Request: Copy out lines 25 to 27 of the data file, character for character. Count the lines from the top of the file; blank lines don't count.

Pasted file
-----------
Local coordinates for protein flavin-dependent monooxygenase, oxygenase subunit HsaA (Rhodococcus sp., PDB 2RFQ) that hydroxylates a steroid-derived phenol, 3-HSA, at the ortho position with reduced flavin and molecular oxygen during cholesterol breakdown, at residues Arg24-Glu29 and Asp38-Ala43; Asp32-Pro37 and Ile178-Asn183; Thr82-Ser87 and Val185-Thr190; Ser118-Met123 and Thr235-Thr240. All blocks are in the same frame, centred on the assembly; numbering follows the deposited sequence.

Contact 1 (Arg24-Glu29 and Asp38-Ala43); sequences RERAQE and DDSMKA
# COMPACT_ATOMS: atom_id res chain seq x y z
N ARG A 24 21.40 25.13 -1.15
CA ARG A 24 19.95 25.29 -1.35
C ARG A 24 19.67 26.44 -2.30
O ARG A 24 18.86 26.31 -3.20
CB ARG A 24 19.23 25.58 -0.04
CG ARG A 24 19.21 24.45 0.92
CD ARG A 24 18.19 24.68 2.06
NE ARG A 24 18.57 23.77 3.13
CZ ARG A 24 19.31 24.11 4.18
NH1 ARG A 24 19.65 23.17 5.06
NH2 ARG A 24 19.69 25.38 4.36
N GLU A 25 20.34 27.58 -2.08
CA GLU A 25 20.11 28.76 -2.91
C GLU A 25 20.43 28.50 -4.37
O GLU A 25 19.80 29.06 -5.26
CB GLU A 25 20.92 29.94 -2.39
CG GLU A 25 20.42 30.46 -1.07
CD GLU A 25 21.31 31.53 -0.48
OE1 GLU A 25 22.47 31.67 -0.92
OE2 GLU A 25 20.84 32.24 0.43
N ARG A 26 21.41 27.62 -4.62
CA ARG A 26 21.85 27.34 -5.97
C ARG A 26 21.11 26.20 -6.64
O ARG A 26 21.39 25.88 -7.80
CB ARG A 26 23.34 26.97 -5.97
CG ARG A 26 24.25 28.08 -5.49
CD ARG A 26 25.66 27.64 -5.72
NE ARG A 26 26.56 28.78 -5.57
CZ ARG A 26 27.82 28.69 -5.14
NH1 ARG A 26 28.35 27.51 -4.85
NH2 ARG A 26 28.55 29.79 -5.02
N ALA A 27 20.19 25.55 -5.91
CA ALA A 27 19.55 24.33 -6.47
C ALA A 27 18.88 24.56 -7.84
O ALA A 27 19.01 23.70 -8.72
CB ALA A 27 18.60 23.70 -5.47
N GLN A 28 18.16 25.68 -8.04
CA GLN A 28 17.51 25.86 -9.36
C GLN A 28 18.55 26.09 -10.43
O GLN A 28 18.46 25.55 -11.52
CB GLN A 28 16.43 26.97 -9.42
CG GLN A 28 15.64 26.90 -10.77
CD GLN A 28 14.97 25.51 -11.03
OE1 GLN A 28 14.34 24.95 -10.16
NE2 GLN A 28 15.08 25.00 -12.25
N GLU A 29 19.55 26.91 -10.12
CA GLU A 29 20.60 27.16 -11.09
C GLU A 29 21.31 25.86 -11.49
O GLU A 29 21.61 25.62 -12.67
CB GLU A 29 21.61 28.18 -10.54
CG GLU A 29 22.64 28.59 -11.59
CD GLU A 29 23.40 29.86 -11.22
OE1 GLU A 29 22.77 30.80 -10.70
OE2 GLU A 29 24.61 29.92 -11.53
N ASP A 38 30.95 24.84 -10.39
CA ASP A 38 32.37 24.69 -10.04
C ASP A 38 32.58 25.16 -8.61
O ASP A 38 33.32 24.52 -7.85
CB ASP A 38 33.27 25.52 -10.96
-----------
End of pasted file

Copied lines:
CA ARG A 26 21.85 27.34 -5.97
C ARG A 26 21.11 26.20 -6.64
O ARG A 26 21.39 25.88 -7.80